We spoke by phone last week, and at the outset of the interview I asked Sampras to comment on the breaking news that Novak Djokovic had hired Boris Becker as his new Head Coach despite concluding 2013 on a blazing four tournament, 24 match winning streak. Sampras replied, “Boris has been around. He knows the game and understands what it is like to be out there at that level. Obviously, Novak has done just fine for the last number of years with Marian Vajda, who has always been there for him. Boris can add a few things here and there that Novak is looking for. It is a good move for Novak. I don’t think this was an urgent decision since Novak has done so well with the team that he has. Novak just had a great year but maybe he needs to hear a different voice. Boris is someone he respects so it can only help. Boris knows the feeling of being out there in the final on the Centre Court at Wimbledon. I see this as a good match.”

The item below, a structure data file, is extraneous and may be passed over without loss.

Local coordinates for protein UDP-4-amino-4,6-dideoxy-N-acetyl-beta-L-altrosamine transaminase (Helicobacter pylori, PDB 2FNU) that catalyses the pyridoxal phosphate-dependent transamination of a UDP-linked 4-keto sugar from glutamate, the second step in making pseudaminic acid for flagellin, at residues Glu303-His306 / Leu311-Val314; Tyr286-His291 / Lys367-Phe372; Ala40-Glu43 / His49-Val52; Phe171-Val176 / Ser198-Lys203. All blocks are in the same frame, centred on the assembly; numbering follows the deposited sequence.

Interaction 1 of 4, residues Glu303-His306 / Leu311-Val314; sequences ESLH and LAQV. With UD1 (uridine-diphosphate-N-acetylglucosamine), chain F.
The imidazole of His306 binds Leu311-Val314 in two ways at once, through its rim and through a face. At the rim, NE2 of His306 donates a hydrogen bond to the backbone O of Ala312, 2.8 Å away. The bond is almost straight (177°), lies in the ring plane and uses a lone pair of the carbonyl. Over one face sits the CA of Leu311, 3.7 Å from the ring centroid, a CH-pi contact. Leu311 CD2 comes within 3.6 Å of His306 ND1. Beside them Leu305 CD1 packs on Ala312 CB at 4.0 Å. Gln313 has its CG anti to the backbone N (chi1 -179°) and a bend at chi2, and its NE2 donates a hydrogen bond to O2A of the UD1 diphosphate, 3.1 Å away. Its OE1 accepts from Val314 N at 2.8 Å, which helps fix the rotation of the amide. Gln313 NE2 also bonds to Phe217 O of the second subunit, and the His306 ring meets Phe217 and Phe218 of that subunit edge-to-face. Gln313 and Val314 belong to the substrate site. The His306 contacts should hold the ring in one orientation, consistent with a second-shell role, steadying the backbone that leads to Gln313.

Meanwhile, there is widespread speculation in the tennis community that Roger Federer may hire Stefan Edberg as his new coach for 2014 and perhaps beyond. How does Sampras assess that possible union? Would Edberg succeed in encouraging Federer to serve and volley and attack with more frequency? Sampras responds, “Stefan is a great guy and one of the best serve-and-volleyers ever. But I feel like Roger is always going to be more comfortable staying back and not really looking to come in too much. Maybe Stefan would shed some light on movement up at the net because playing the net is about movement and intuition. There may be some other things Stefan could help Roger with. When push comes to shove and you get nervous, you always rely on what you do best. I don’t see Roger really changing his game and he doesn’t have to, but if there is a way he can utilize Stefan with some chip-and-charge it could help against some of these guys. Stefan has such a great temperament and that would be a good match if Roger decided to have Stefan travel and work with him. I have a lot of respect for Stefan and his knowledge of the game.”